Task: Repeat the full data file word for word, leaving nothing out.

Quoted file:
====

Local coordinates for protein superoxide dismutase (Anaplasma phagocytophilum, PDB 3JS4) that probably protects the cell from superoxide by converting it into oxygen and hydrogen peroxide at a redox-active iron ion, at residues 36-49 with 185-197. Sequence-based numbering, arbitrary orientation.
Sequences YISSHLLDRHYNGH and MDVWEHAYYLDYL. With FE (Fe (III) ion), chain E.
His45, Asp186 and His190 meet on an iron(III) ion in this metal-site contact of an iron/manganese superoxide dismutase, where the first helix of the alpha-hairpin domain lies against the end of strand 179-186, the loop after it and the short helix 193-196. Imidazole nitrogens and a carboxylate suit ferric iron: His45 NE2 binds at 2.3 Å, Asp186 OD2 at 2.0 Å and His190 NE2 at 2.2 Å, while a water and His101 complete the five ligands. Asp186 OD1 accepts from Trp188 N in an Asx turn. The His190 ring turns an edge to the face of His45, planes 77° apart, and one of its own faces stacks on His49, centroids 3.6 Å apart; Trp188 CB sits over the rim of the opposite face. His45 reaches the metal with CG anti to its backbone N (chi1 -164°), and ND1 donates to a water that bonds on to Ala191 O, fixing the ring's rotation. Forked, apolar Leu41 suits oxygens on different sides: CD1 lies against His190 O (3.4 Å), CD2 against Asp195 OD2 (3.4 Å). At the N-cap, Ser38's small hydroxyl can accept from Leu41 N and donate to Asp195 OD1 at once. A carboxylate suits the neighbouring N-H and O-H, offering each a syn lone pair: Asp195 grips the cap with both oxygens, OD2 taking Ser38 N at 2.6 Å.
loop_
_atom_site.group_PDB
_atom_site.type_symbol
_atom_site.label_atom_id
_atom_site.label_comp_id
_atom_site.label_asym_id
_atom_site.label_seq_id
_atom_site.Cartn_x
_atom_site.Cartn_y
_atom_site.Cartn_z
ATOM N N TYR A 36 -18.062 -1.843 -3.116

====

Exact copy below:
Local coordinates for protein superoxide dismutase (Anaplasma phagocytophilum, PDB 3JS4) that probably protects the cell from superoxide by converting it into oxygen and hydrogen peroxide at a redox-active iron ion, at residues 36-49 with 185-197. Sequence-based numbering, arbitrary orientation.
Sequences YISSHLLDRHYNGH and MDVWEHAYYLDYL. With FE (Fe (III) ion), chain E.
His45, Asp186 and His190 meet on an iron(III) ion in this metal-site contact of an iron/manganese superoxide dismutase, where the first helix of the alpha-hairpin domain lies against the end of strand 179-186, the loop after it and the short helix 193-196. Imidazole nitrogens and a carboxylate suit ferric iron: His45 NE2 binds at 2.3 Å, Asp186 OD2 at 2.0 Å and His190 NE2 at 2.2 Å, while a water and His101 complete the five ligands. Asp186 OD1 accepts from Trp188 N in an Asx turn. The His190 ring turns an edge to the face of His45, planes 77° apart, and one of its own faces stacks on His49, centroids 3.6 Å apart; Trp188 CB sits over the rim of the opposite face. His45 reaches the metal with CG anti to its backbone N (chi1 -164°), and ND1 donates to a water that bonds on to Ala191 O, fixing the ring's rotation. Forked, apolar Leu41 suits oxygens on different sides: CD1 lies against His190 O (3.4 Å), CD2 against Asp195 OD2 (3.4 Å). At the N-cap, Ser38's small hydroxyl can accept from Leu41 N and donate to Asp195 OD1 at once. A carboxylate suits the neighbouring N-H and O-H, offering each a syn lone pair: Asp195 grips the cap with both oxygens, OD2 taking Ser38 N at 2.6 Å.
loop_
_atom_site.group_PDB
_atom_site.type_symbol
_atom_site.label_atom_id
_atom_site.label_comp_id
_atom_site.label_asym_id
_atom_site.label_seq_id
_atom_site.Cartn_x
_atom_site.Cartn_y
_atom_site.Cartn_z
ATOM N N TYR A 36 -18.062 -1.843 -3.116